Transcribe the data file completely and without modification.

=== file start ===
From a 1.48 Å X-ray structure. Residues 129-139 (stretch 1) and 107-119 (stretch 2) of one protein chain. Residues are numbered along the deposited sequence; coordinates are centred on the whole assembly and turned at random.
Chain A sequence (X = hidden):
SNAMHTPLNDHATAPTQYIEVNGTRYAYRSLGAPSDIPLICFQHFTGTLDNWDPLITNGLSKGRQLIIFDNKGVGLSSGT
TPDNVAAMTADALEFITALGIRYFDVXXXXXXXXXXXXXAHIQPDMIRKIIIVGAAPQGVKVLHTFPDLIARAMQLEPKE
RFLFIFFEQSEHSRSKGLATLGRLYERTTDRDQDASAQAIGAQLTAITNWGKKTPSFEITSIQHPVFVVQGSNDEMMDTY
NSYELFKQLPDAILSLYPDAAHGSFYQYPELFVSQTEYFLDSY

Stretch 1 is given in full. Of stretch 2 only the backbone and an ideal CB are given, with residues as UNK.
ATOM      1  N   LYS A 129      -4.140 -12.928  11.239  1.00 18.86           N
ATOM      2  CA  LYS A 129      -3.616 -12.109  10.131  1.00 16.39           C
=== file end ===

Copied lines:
From a 1.48 Å X-ray structure. Residues 129-139 (stretch 1) and 107-119 (stretch 2) of one protein chain. Residues are numbered along the deposited sequence; coordinates are centred on the whole assembly and turned at random.
Chain A sequence (X = hidden):
SNAMHTPLNDHATAPTQYIEVNGTRYAYRSLGAPSDIPLICFQHFTGTLDNWDPLITNGLSKGRQLIIFDNKGVGLSSGT
TPDNVAAMTADALEFITALGIRYFDVXXXXXXXXXXXXXAHIQPDMIRKIIIVGAAPQGVKVLHTFPDLIARAMQLEPKE
RFLFIFFEQSEHSRSKGLATLGRLYERTTDRDQDASAQAIGAQLTAITNWGKKTPSFEITSIQHPVFVVQGSNDEMMDTY
NSYELFKQLPDAILSLYPDAAHGSFYQYPELFVSQTEYFLDSY

Stretch 1 is given in full. Of stretch 2 only the backbone and an ideal CB are given, with residues as UNK.
ATOM      1  N   LYS A 129      -4.140 -12.928  11.239  1.00 18.86           N
ATOM      2  CA  LYS A 129      -3.616 -12.109  10.131  1.00 16.39           C